Workplace violence is a serious safety concern, especially among health care workers who suffer the highest rate of assaults of any industry. Under employment laws employers have an important obligation to protect or address workplace violence. However, statistics from WorkSafeBC show 3722 health care workers were injured by violence at work between 2005 and 2012. Every year about two million workers in the US experience workplace violence. It is alleged that 17 percent of all self-reported incidents of violence including sexual assault, physical assault and robbery, occur in the workplace. The most violent assaults of health care workers happen in emergency rooms and psychiatric wards.
Last December a doctor was assaulted in Penticton.
More recently an attack on a nurse at Abbotsford Hospital, which was fined $75,000 for failing to protect workers from violence, is the latest in a string of assaults on B.C. nurses and doctors that many say should have been tackled differently.
Many health authorities have been penalized by WorkSafeBC after violent incidents occurred in their facilities.
Union representatives say that the process isn’t working to protect employees from unpredictable and often dangerous patients.
According to WorkSafeBC, employers must have a plan in place to deal with any patient known to present a risk to staff.
WorkSafeBC suggests the following precautionary measures can be taken to address the problem of workplace violence in the health care sector:
“Nurses and health care workers need dedicated security in ER, appropriate staffing and reports must be filed immediately with WorkSafeBC and police,” says B.C. Nurses’ Union vice-president Christine Sorensen.
Training plans for staffto deal with an emergency situation
Regulations followed by employers
There are also precautions workers can take to minimize or prevent violence on the job. For example:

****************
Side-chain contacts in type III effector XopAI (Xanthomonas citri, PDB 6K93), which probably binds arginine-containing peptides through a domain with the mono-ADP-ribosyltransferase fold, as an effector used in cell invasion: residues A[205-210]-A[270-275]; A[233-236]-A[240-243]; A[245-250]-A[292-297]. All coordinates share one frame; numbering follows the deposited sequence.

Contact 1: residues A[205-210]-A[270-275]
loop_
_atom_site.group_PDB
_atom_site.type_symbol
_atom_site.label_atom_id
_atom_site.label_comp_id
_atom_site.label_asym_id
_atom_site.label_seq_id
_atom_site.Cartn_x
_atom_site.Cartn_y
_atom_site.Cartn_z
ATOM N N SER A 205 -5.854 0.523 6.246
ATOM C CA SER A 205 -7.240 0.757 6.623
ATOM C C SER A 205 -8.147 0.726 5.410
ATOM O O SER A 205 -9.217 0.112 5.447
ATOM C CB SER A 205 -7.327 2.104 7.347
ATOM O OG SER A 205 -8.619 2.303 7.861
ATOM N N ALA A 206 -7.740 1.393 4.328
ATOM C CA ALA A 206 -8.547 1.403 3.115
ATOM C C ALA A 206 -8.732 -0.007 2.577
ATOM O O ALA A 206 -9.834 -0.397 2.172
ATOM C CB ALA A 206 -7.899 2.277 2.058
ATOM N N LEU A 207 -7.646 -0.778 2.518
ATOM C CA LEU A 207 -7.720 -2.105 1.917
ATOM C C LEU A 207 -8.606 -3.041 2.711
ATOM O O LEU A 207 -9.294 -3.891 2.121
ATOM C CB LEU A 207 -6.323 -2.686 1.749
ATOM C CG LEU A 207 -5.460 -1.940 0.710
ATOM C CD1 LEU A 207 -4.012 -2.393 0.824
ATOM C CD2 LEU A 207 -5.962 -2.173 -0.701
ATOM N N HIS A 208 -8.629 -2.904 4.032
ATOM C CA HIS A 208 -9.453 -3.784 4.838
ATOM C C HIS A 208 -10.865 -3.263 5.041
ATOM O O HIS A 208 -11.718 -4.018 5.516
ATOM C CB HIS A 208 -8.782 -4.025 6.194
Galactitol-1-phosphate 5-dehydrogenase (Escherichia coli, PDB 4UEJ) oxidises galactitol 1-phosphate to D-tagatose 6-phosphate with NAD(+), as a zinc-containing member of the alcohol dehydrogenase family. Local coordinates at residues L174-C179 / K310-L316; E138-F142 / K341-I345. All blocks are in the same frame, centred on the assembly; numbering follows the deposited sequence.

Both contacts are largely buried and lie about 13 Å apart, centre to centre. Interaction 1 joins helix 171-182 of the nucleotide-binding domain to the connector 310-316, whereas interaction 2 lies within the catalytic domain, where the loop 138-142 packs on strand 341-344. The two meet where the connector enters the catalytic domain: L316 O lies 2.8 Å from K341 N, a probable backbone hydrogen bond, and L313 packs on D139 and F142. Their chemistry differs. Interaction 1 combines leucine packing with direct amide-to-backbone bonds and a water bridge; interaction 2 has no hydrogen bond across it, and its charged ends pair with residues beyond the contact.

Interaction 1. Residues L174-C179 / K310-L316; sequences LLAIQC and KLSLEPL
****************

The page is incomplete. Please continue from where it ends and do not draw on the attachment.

Don’t get drawn into arguments. Loud and aggressive arguments can easily escalate into physical fights.
Take verbal threats seriously, but don’t respond to them.
Report all threats to your supervisor or the company’s security department.
Report all incidents of bullying and sexual harassment.
Watch for unauthorized visitors, even those who appear to have legitimate business at your plant. Crimes have been committed by people posing as employees, contractors and repair persons.
Report any suspicious person or vehicle to security personnel.
Don’t give out information about fellow employees.
Keep doors locked before your business officially opens and after closing time.
Always have access to communication devices so you can notify someone for help. Speed-dialing numbers should be programmed into phones and emergency numbers should be listed at each phone.
Some workplaces have predetermined code words so one employee can tell another about a dangerous customer or visitor without tipping off the suspect. Learn the distress signals used in your workplace.
Wear your identification badge as instructed, and never lend your key or entry card to anyone. Notify the security office if you have lost your keys or pass cards. Keep your entry password a secret by memorizing it instead of writing it down.
Trust your instincts. They act as your early warning system.
HOW TO PROTECT YOURSELF
Before people explode in violence, they may give signals that something is wrong. There are a number of warning signs to let you know that trouble is brewing. Here are a few:
Decrease in personal hygiene
Complaints of unfair treatment
Faulty decision-making and poor judgment
Inappropriate comments about revenge, violence or weapons